At around 18 months, children experience a burst in language skills and learn one or more words per week. By two years old, they can string together simple sentences that most people can understand. 

Speech and language delays

Speech and language delays affect how children use their words and put sentences together. A baby who doesn’t respond to sounds or make any cooing noises should see a pediatrician immediately. Other more subtle warning signs of speech and language delays include:

  • Not gesturing, like waving bye or pointing
  • Using gestures exclusively 
  • Trouble repeating sounds
  • Difficulty understanding simple requests
  • Speech is very hard to understand
  • Voice has an unusual raspy or nasal sound

Early detection is critical. Oral impairment, hearing problems, and infections can all cause speech delays. 

  • Oral impairment – Issues with the tongue or the roof of the mouth (palate), such as a short frenulum (the fold beneath the tongue), which limits tongue movement.
  • Hearing problems – Trouble hearing certain tones or not hearing at all. An audiologist can test a baby’s hearing when speech concerns arise.
  • Oral–motor problems – A problem in the parts of the brain responsible for speech, making it hard to coordinate the lips, tongue, and jaw to produce speech sounds. Other oral-motor problems include feeding issues.
  • Ear infections – Infections in the inner or outer ear. Learning speech is difficult or impossible when you can’t hear it properly. Ear infections can cause impairments that disrupt hearing. 

Quick detection and treatment can help stop further delays or damage.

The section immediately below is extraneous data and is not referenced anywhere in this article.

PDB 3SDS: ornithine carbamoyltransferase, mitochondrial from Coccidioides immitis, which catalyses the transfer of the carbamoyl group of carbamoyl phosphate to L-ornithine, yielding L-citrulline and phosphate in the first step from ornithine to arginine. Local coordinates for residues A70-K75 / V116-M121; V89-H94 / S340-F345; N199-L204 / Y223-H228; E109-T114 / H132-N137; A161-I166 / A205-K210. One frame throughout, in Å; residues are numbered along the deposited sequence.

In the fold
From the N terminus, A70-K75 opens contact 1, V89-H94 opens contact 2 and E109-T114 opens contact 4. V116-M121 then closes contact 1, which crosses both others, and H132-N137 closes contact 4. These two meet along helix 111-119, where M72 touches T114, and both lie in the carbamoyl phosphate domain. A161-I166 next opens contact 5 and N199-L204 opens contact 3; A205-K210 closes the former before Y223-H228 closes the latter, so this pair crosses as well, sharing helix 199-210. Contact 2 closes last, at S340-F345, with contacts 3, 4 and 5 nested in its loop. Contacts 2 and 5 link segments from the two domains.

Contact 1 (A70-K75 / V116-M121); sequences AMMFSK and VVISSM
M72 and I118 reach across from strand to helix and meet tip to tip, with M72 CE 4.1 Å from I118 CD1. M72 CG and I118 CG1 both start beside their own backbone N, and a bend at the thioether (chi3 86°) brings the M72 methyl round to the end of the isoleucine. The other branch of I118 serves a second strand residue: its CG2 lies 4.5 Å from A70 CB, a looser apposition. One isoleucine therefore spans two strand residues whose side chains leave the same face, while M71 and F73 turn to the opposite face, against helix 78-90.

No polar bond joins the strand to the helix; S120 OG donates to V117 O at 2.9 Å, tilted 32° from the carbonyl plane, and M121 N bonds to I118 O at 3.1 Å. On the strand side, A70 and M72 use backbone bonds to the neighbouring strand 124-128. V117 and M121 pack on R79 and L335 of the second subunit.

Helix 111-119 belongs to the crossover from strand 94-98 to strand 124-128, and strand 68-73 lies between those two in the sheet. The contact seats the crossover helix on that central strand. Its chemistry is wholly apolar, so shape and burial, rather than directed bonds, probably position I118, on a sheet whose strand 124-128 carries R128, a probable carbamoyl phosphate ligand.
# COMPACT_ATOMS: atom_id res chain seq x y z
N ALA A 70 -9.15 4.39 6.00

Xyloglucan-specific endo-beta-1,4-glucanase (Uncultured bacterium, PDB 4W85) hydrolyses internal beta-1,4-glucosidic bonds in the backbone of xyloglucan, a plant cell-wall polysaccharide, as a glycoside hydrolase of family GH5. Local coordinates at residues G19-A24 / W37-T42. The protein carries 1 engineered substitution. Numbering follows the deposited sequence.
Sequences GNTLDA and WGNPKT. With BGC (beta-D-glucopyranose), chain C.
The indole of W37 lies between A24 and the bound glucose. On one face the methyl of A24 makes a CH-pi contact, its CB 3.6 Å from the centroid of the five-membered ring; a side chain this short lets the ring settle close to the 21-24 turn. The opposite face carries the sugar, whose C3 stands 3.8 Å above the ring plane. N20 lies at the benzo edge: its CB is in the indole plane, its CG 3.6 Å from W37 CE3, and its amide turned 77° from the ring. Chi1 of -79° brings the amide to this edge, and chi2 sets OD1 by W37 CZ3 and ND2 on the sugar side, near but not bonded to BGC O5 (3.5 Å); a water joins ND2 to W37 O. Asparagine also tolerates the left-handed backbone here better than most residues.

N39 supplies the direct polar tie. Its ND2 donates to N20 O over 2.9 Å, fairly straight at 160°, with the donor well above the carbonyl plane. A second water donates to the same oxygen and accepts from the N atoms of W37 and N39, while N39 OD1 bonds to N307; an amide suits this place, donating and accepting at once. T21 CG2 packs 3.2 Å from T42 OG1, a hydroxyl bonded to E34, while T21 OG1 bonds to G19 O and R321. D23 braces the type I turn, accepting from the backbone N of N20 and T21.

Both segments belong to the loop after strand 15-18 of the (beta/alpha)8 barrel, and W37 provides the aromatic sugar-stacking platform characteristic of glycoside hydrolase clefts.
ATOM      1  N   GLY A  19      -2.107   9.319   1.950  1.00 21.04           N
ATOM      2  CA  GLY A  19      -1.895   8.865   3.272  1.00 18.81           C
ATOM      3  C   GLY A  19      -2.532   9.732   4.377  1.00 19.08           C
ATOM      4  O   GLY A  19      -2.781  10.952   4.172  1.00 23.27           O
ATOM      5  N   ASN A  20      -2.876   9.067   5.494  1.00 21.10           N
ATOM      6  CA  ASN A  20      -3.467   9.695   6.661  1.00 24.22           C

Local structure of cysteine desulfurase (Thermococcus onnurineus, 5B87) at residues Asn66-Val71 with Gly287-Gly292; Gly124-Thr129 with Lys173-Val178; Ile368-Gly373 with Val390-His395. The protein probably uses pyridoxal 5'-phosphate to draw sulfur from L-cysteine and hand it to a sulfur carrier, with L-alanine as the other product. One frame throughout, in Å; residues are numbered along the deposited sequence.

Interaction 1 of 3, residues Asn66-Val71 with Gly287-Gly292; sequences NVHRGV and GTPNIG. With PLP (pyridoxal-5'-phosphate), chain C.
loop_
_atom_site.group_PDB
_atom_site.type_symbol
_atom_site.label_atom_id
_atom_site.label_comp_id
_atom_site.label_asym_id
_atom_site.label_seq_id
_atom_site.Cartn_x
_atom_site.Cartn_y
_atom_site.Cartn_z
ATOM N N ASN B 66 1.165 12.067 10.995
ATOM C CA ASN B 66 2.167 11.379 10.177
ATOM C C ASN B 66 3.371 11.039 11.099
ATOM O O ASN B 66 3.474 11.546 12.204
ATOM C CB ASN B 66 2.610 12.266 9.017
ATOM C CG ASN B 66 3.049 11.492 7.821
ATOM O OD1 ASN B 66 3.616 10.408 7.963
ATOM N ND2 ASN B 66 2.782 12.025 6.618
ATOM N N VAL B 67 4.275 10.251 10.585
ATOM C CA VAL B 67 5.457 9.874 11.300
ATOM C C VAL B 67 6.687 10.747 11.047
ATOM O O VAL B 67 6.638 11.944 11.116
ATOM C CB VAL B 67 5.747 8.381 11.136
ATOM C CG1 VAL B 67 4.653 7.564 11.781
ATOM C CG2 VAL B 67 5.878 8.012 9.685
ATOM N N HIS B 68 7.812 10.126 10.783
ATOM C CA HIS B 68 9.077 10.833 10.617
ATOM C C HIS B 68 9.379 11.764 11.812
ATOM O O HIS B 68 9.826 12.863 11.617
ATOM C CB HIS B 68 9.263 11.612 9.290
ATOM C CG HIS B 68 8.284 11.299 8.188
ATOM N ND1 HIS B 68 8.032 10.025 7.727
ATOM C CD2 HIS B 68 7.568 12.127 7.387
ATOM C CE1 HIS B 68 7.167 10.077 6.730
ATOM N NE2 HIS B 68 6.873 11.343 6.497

Getting a diagnosis

A speech therapist checks your child’s speech and language skills. They conduct standardized tests to detect speech and language development markers to determine:

  • Sound development
  • Clarity of speech
  • Receptive language – What your child understands
  • Expressive language – What your child can say
  • Oral–motor status – How the tongue, palate, and mouth work together for speaking, eating, and swallowing

The speech-language pathologist might recommend speech therapy for your child based on the test results.

This is an exciting time for both parent and baby, but you may have to jump a few hurdles in the process. Little ones may feel frustrated if no one understands them, and parents can feel the same way when they can’t understand their little ones.

Patience is crucial. This process can be tough on everyone, and staying positive can make it much more manageable. Above all, remember that babies progress differently. Starting a little later than average is no cause for alarm. So, just sit back and enjoy that sweet baby talk. 

Make sure your baby gets a restful sleep at all phases of growth

Babies also learn to sleep through the night as they learn new words. At Li’l Pengyu, we understand that being a first-time parent can be difficult, so we aim to make things easier. Our bassinets and playpens are designed to be easy to assemble, transportable, and safe. See everything we offer here.

Leticia Ochoa